Legislation introduced in the California Senate today would require candidates for the boards of CalPERS and CalSTRS to reveal detailed campaign financial information.
State Sen. Loni Hancock, the sponsor, said in a news release that the bill would apply to board members elected by participants of the $202.1 billion California Public Employees' Retirement System, Sacramento, and $134.1 billion California State Teachers' Retirement System, West Sacramento. Six board members for CalPERS' 13-member board and three for CalSTRS' 12-member board are elected; the rest are appointed.
Ms. Hancock said in the release that recent press reports about the influence of placement agents on CalPERS' investment decisions as well as the decline in value of its portfolio have raised serious questions about the possibility of outside influence on investment decisions.
“It is essential that we ensure there is complete transparency and accountability in how CalPERS and CalSTRS candidates raise campaign funds and what they do with the money,” she said in the news release.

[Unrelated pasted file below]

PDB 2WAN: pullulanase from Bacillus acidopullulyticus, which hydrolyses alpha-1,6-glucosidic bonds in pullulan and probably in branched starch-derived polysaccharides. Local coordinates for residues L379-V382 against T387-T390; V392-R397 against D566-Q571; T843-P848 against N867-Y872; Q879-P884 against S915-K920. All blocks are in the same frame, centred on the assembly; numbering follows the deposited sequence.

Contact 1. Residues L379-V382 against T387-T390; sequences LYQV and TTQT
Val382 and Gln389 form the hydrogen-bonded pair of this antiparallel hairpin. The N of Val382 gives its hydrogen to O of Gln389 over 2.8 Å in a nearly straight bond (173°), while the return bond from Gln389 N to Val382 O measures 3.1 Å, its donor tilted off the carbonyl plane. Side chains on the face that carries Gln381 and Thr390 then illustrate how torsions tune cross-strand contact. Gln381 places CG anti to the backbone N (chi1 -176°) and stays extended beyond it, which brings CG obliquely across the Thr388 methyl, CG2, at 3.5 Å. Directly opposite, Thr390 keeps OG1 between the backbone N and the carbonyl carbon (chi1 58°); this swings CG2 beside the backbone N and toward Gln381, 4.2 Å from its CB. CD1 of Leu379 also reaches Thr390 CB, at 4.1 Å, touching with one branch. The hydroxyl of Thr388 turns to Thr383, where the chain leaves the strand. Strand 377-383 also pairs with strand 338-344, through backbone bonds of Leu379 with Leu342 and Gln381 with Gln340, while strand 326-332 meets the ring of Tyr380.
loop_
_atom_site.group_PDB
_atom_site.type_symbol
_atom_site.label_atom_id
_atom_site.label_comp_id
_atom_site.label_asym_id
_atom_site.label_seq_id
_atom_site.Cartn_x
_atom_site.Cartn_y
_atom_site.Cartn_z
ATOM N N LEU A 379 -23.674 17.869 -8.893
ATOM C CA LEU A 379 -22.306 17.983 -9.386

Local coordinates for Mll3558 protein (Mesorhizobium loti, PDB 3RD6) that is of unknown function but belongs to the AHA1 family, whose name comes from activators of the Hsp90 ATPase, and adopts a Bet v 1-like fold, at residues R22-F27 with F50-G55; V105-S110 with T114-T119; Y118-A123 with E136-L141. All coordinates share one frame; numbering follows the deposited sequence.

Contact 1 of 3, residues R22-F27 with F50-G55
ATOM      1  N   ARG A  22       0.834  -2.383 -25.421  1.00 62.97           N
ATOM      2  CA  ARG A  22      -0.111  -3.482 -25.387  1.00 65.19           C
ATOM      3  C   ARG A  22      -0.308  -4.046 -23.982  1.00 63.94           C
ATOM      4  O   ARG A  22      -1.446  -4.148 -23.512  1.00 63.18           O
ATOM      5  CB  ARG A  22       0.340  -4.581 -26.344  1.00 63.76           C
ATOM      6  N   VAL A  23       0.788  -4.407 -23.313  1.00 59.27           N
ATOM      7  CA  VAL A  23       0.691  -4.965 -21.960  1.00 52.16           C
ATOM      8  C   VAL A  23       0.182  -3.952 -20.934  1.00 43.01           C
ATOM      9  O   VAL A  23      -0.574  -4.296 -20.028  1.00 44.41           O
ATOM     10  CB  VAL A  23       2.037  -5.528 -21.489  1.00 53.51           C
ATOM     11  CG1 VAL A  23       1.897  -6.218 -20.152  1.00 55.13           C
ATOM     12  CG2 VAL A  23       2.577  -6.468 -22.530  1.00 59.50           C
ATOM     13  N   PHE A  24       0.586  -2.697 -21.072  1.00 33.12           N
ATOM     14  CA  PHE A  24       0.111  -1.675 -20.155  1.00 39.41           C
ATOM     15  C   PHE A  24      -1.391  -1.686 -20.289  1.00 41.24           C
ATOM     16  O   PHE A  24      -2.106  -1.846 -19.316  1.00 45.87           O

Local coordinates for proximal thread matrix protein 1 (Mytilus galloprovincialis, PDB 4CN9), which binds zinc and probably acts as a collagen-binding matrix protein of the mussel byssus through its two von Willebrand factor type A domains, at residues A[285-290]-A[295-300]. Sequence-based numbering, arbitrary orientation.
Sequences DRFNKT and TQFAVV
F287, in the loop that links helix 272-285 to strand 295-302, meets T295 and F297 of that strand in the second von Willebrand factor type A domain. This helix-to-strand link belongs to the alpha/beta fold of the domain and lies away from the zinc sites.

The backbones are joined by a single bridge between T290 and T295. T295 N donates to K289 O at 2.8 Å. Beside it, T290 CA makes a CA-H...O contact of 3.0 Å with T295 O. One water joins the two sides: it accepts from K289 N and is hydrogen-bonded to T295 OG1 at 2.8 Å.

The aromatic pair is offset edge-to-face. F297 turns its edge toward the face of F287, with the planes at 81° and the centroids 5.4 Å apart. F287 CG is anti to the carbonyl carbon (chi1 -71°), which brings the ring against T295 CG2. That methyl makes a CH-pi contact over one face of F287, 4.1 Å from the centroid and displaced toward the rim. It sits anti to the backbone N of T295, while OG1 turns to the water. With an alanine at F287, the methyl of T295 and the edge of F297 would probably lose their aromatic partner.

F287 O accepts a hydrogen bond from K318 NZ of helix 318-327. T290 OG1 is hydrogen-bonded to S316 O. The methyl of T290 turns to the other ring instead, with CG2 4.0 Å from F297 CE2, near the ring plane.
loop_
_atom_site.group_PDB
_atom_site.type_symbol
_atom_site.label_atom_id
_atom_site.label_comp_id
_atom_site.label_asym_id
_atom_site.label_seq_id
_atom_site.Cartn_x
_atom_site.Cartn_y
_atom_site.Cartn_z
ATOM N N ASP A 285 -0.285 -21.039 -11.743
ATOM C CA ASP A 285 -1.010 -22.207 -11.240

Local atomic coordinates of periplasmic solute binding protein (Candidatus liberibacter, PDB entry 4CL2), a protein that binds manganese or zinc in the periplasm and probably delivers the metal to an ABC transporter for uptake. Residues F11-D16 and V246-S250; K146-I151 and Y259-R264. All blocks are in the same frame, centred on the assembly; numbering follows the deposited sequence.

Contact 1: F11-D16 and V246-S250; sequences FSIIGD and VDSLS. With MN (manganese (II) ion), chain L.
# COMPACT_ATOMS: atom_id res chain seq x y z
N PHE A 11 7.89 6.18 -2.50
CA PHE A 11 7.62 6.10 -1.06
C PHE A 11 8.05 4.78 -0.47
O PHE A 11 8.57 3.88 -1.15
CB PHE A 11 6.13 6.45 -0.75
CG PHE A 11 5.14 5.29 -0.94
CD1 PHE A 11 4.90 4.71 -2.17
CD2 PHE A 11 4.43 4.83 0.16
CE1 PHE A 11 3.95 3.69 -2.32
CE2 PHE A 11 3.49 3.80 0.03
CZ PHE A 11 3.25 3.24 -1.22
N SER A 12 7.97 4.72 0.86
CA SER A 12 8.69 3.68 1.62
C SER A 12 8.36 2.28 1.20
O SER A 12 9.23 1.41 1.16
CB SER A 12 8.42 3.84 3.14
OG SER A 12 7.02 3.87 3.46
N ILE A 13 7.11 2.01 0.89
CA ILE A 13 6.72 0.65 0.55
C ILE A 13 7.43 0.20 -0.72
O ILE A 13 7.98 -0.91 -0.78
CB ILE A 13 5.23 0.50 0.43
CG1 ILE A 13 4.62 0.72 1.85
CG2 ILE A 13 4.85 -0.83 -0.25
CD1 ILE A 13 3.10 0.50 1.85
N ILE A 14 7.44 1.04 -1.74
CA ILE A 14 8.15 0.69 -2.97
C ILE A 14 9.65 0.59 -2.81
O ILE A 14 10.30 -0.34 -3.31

Under current law, CalSTRS has no campaign filing requirements. Candidates for the CalPERS board are required to file reports during the campaign and once more afterward.
The legislation had been pushed by the California Fair Political Practices Commission, a state regulatory agency that enforces campaign finance rules. Ms. Hancock's bill is the latest in a series of legislative proposals to tighten scrutiny of public pension funds in California.
Larry Levin, a spokesman for Ms. Hancock, did not return a phone call seeking further comment by press time.